173

[16] S. Freguia, M. Masuda, S. Tsujimura, K. Kano, Bioelectrochemistry 76 (2009) 14. [17] H. Richter, K.P. Nevin, H.F. Jia, D.A. Lowy, D.R. Lovley, L.M. Tender, Energy Environ. Sci. 2 (2009) 506. [18] G. Reguera, K.D. McCarthy, T. Mehta, J.S. Nicoll, M.T. Tuominen, D.R. Lovley, Nature 435 (2005) 1098. [19] B.E. Logan, Nature reviews, Microbiology 7 (2009) 375. [20] D.R. Lovley, Curr. Opin. Biotechnol. 19 (2008) 564. [21] K. Rabaey, L. Angenent, U. Schröder, J. Keller, in: P. Lens (Ed.), Integrated Environmental Technology Series, IWA Publishing, London, 2010. [22] M. Rosenbaum, F. Aulenta, M. Villano, L.T. Angenent, Bioresour. Technol. 102 (2011) 324. [23] S. Srinivasan, Fuel Cells From Fundamentals to Applications, Springer Science & Business Media, New York, 2006. [24] R. Ludwig, W. Harreither, F. Tasca, L. Gorton, Chemphyschem 11 (2010) 2674. [25] M.J. Moehlenbrock, T.K. Toby, A. Waheed, S.D. Minteer, J. Am. Chem. Soc. 132 (2010) 6288. [26] H. Rismani-Yazdi, A.D. Christy, B.A. Dehority, M. Morrison, Z. Yu, O.H. Tuovinen, Biotechnol. Bioeng. 97 (2007) 1398. [27] J. Niessen, U. Schroder, F. Harnisch, F. Scholz, Lett. Appl. Microbiol. 41 (2005) 286. [28] J. Heilmann, B.E. Logan, Water Environ. Res. 78 (2006) 531. [29] M. Sakamoto, K. Takamura, Bioelectrochem. Bioenerg. 9 (1982) 571. [30] B. Persson, L. Gorton, G. Johansson, A. Torstensson, Enzyme Microb. Technol. 7 (1985) 549. [31] N. Yuhashi, M. Tomiyama, J. Okuda, S. Igarashi, K. Ikebukuro, K. Sode, Biosens. Bioelectron. 20 (2005) 2145. [32] P.M. Allen, W.R. Bowen, Trends Biotechnol. 3 (1985) 145. [33] B. Willner, E. Katz, I. Willner, Curr. Opin. Biotechnol. 17 (2006) 589. [34] C. Kohlmann, W. Markle, S. Lutz, J. Mol. Catal. B-Enzym. 51 (2008) 57. [35] S. Xu, S.D. Minteer, ACS Catal. 2 (2012) 91. [36] F. Tasca, L. Gorton, M. Kujawa, I. Patel, W. Harreither, C.K. Peterbauer, R. Ludwig, G. Noll, Biosens. Bioelectron. 25 (2010) 1710. [37] J. Wang, Chem. Rev. 108 (2008) 814. [38] L. Heinemann, Diabet. Technol. Ther. 12 (2010) 847. [39] S.C. Barton, J. Gallaway, P. Atanassov, Chem. Rev. 104 (2004) 4867. [40] M.T. Madigan, J.M. Martink, J. Parker, Brock Biology of Microorganisms, 8th ed., Prentice Hall International, 1999. [41] S.A. Patil, F. Harnisch, B. Kapadnis, U. Schroder, Biosens. Bioelectron. 26 (2010) 803. [42] P.T. Moseley, J. Power Sources 95 (2001) 218. [43] S.A. Patil, F. Harnisch, C. Koch, T. Hubschmann, I. Fetzer, A.A. CarmonaMartinez, S. Muller, U. Schroder, Bioresour. Technol. 102 (2011) 9683. [44] L. Huang, B.E. Logan, Appl. Microbiol. Biotechnol. 80 (2008) 655. [45] J.J. Fornero, M. Rosenbaum, L.T. Angenent, Electroanalysis 22 (2010) 832. [46] S.L. Chen, H.Q. Hou, F. Harnisch, S.A. Patil, A.A. Carmona-Martinez, S. Agarwal, Y.Y. Zhang, S. Sinha-Ray, A.L. Yarin, A. Greiner, U. Schroder, Energy Environ. Sci. 4 (2011) 1417. [47] A. Venkataraman, M. Rosenbaum, J.B.A. Arends, R. Halitschke, L.T. Angenent, Electrochem. Commun. 12 (2010) 459. [48] A. Venkataraman, M.A. Rosenbaum, S.D. Perkins, J.J. Werner, L.T. Angenent, Energy Environ. Sci. 4 (2011) 4550. [49] J. Niessen, F. Harnisch, M. Rosenbaum, U. Schroder, F. Scholz, Electrochem. Commun. 8 (2006) 869. [50] R. Arechederra, S.D. Minteer, Electrochim. Acta 53 (2008) 6698. [51] D. Sokic-Lazic, S.D. Minteer, Biosens. Bioelectron. 24 (2008) 939. [52] M.E. Hernandez, D.K. Newman, Cell. Mol. Life Sci. 58 (2001) 1562. [53] M. Malki, A.L. De Lacey, N. Rodrfguez, R. Amils, V.M. Fernandez, Appl. Environ. Microbiol. 74 (2008) 4472. [54] S. Freguia, K. Rabaey, Z. Yuan, J. Keller, Environ. Sci. Technol. 42 (2008) 7937. [55] F. Harnisch, C. Koch, S.A. Patil, T. Hubschmann, S. Muller, U. Schroder, Energy Environ. Sci. 4 (2011) 1265. [56] K. Rabaey, N. Boon, S.D. Siciliano, M. Verhaege, W. Verstraete, Appl. Environ. Microbiol. 70 (2004) 5373. [57] C.I. Torres, R. Krajmalnik-Brown, P. Parameswaran, A.K. Marcus, G. Wanger, Y.A. Gorby, B.E. Rittmann, Environ. Sci. Technol. 43 (2009) 9519. [58] M.A. Rosenbaum, H.Y. Bar, Q.K. Beg, D. Segre, J. Booth, M.A. Cotta, L.T. Angenent, Bioresour. Technol. 102 (2011) 2623. [59] F. Harnisch, U. Schroder, M. Quaas, F. Scholz, Appl. Catal. B-Environ. 87 (2009) 63. [60] S. Freguia, K. Rabaey, J. Keller, Proceedings of the 11th Anaerobic Digestion Congress, 23–27 September 2007, Brisbane, Australia, 2007. [61] B.H. Kim, I.S. Chang, G.M. Gadd, Microbial fuel cells as biochemical oxygen demand (BOD) and toxicity sensors, in: K. Rabaey, L. Angenent, U. Schroder, J. Keller (Eds.), Bio-electrochemical Systems: From Extracellular Electron Transfer to Biotechnological Application, IWA Publishing, London, 2010. [62] D. Odaci, S. Timur, A. Telefoncu, Bioelectrochemistry 75 (2009) 77. [63] S. Patil, F. Harnisch, U. Schroder, Chemphyschem: Eur. J. Chem. Phys. Phys. Chem. 11 (2010) 2834. [64] R.A. Bullen, T.C. Arnot, J.B. Lakeman, F.C. Walsh, Biosens. Bioelectron. 21 (2006) 2015. [65] R.A. Rozendal, F. Harnisch, A.W. Jeremiasse, U. Schroder, in: K. Rabaey, L. Angenent, U. Schroder, J. Keller (Eds.), Bio-electrochemical Systems: From Extracellular Electron, Transfer to Biotechnological Application, IWA Publishing, London, 2010. [66] F. Harnisch, S. Wirth, U. Schroder, Electrochem. Commun. 11 (2009) 2253.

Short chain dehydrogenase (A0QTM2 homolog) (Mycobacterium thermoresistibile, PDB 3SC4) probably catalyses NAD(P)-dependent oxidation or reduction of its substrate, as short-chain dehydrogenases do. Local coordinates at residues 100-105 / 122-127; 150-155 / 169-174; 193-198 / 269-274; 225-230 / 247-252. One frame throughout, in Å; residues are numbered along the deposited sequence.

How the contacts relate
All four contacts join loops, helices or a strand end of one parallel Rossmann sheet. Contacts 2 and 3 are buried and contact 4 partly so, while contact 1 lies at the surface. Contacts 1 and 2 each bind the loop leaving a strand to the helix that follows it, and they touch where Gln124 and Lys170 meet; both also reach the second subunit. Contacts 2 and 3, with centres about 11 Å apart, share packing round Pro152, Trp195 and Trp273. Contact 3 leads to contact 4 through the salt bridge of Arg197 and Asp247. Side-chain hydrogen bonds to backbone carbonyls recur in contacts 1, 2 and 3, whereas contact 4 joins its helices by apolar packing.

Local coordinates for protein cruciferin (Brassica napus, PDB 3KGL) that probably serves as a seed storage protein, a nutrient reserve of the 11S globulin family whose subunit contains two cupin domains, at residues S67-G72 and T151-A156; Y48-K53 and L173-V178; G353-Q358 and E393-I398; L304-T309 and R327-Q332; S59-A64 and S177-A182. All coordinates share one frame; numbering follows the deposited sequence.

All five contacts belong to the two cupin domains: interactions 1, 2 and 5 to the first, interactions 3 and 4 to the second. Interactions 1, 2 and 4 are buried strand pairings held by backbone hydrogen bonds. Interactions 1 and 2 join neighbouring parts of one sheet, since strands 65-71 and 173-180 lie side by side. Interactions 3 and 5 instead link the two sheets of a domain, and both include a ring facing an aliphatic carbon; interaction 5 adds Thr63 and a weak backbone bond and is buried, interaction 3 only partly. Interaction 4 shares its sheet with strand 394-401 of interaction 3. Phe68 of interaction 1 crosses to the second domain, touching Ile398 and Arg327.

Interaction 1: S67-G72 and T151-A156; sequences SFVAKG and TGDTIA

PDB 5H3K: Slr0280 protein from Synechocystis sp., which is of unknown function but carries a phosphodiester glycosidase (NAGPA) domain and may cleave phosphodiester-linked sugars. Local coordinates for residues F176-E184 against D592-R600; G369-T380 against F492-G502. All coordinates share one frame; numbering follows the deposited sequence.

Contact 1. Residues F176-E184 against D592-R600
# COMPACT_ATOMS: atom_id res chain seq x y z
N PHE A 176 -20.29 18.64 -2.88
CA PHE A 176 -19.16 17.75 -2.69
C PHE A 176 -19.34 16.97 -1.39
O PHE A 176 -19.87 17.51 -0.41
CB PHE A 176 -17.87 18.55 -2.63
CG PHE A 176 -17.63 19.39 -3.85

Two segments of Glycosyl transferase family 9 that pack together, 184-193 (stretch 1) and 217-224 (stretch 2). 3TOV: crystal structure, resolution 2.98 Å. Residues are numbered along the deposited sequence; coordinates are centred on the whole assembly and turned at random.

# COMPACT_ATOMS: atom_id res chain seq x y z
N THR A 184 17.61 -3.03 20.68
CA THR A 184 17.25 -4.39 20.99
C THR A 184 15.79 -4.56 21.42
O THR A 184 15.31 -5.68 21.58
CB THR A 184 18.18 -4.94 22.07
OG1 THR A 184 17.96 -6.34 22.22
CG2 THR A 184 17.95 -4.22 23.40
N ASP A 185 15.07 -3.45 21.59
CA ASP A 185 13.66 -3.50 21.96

174